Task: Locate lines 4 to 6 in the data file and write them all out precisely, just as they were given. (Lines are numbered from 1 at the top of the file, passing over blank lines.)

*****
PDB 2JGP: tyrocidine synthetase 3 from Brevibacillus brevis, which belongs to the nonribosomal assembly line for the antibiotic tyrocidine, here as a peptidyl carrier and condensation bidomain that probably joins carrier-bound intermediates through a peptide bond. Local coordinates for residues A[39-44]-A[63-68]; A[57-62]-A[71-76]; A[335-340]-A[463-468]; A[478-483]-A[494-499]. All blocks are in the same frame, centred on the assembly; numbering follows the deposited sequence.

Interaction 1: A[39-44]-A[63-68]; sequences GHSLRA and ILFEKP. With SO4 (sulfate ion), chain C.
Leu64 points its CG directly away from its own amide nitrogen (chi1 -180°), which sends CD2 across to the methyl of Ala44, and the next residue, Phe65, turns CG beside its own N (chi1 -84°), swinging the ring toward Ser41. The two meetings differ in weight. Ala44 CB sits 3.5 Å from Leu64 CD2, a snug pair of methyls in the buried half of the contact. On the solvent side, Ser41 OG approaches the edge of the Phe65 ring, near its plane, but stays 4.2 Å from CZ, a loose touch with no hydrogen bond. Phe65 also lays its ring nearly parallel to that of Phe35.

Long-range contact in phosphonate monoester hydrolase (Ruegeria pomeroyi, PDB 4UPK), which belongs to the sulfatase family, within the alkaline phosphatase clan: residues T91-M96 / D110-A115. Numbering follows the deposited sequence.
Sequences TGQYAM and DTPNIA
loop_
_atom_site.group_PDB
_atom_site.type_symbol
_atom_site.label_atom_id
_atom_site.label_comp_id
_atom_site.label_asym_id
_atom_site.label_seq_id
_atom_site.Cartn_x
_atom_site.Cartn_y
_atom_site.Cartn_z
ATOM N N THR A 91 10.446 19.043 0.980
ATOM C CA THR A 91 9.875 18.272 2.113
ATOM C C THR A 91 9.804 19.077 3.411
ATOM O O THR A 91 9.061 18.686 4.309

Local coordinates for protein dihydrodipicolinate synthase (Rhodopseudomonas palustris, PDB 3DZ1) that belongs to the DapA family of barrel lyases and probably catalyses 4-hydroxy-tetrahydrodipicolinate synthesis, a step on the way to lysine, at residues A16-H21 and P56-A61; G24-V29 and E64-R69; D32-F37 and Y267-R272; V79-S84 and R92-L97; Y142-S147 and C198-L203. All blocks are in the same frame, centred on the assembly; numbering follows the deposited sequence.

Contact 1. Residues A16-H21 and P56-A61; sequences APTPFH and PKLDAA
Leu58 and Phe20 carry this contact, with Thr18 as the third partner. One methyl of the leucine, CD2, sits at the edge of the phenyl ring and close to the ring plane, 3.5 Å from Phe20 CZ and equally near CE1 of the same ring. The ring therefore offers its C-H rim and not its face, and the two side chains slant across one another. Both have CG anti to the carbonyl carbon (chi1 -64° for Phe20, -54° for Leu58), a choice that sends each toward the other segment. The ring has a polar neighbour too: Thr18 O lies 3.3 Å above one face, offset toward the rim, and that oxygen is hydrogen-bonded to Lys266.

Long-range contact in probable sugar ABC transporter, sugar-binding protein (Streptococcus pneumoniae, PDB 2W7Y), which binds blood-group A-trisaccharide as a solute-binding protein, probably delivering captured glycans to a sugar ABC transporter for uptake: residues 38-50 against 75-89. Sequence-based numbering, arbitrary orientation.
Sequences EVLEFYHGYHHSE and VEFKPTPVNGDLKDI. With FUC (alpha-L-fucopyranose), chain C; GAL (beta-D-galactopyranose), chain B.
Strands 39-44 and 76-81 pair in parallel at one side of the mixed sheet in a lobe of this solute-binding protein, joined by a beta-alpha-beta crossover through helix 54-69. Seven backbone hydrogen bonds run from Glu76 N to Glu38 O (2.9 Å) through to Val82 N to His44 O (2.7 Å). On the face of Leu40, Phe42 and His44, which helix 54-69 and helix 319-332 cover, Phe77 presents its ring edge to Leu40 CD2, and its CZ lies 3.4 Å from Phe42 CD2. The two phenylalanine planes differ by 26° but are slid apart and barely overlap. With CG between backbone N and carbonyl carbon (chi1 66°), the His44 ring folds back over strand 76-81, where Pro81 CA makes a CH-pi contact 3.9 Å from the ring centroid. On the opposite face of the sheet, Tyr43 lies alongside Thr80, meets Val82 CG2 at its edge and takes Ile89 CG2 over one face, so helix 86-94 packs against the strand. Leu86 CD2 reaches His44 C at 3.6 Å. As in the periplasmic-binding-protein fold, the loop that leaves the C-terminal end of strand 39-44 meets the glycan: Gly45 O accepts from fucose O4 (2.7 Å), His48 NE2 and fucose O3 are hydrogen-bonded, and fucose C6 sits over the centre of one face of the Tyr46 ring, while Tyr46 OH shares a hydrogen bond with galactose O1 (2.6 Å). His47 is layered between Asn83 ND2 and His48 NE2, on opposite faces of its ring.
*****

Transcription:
Long-range contact in phosphonate monoester hydrolase (Ruegeria pomeroyi, PDB 4UPK), which belongs to the sulfatase family, within the alkaline phosphatase clan: residues T91-M96 / D110-A115. Numbering follows the deposited sequence.
Sequences TGQYAM and DTPNIA
loop_